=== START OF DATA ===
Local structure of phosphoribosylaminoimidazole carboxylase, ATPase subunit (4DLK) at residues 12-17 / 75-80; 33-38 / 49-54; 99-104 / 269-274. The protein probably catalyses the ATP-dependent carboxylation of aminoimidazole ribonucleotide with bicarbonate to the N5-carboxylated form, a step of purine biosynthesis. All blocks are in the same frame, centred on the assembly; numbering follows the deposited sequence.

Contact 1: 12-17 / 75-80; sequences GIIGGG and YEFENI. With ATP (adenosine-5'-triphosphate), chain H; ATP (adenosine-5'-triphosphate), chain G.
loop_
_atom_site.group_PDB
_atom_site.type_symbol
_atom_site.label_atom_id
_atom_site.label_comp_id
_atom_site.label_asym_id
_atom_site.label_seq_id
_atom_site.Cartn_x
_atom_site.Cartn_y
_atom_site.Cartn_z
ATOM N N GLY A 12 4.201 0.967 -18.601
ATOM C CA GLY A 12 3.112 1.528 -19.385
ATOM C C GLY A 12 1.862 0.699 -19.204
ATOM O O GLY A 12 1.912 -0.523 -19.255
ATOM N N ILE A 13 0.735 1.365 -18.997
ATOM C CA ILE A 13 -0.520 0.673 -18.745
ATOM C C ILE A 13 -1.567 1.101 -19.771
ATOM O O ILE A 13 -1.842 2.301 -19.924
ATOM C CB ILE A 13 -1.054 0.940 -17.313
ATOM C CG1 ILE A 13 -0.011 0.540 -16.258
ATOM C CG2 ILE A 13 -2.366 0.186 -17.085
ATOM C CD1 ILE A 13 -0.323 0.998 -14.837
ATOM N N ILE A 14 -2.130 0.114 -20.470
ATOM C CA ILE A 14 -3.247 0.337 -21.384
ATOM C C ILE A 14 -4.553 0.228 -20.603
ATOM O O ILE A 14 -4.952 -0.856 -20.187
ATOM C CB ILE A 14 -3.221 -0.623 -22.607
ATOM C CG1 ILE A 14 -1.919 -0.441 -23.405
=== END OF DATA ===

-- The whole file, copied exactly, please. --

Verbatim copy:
Local structure of phosphoribosylaminoimidazole carboxylase, ATPase subunit (4DLK) at residues 12-17 / 75-80; 33-38 / 49-54; 99-104 / 269-274. The protein probably catalyses the ATP-dependent carboxylation of aminoimidazole ribonucleotide with bicarbonate to the N5-carboxylated form, a step of purine biosynthesis. All blocks are in the same frame, centred on the assembly; numbering follows the deposited sequence.

Contact 1: 12-17 / 75-80; sequences GIIGGG and YEFENI. With ATP (adenosine-5'-triphosphate), chain H; ATP (adenosine-5'-triphosphate), chain G.
loop_
_atom_site.group_PDB
_atom_site.type_symbol
_atom_site.label_atom_id
_atom_site.label_comp_id
_atom_site.label_asym_id
_atom_site.label_seq_id
_atom_site.Cartn_x
_atom_site.Cartn_y
_atom_site.Cartn_z
ATOM N N GLY A 12 4.201 0.967 -18.601
ATOM C CA GLY A 12 3.112 1.528 -19.385
ATOM C C GLY A 12 1.862 0.699 -19.204
ATOM O O GLY A 12 1.912 -0.523 -19.255
ATOM N N ILE A 13 0.735 1.365 -18.997
ATOM C CA ILE A 13 -0.520 0.673 -18.745
ATOM C C ILE A 13 -1.567 1.101 -19.771
ATOM O O ILE A 13 -1.842 2.301 -19.924
ATOM C CB ILE A 13 -1.054 0.940 -17.313
ATOM C CG1 ILE A 13 -0.011 0.540 -16.258
ATOM C CG2 ILE A 13 -2.366 0.186 -17.085
ATOM C CD1 ILE A 13 -0.323 0.998 -14.837
ATOM N N ILE A 14 -2.130 0.114 -20.470
ATOM C CA ILE A 14 -3.247 0.337 -21.384
ATOM C C ILE A 14 -4.553 0.228 -20.603
ATOM O O ILE A 14 -4.952 -0.856 -20.187
ATOM C CB ILE A 14 -3.221 -0.623 -22.607
ATOM C CG1 ILE A 14 -1.919 -0.441 -23.405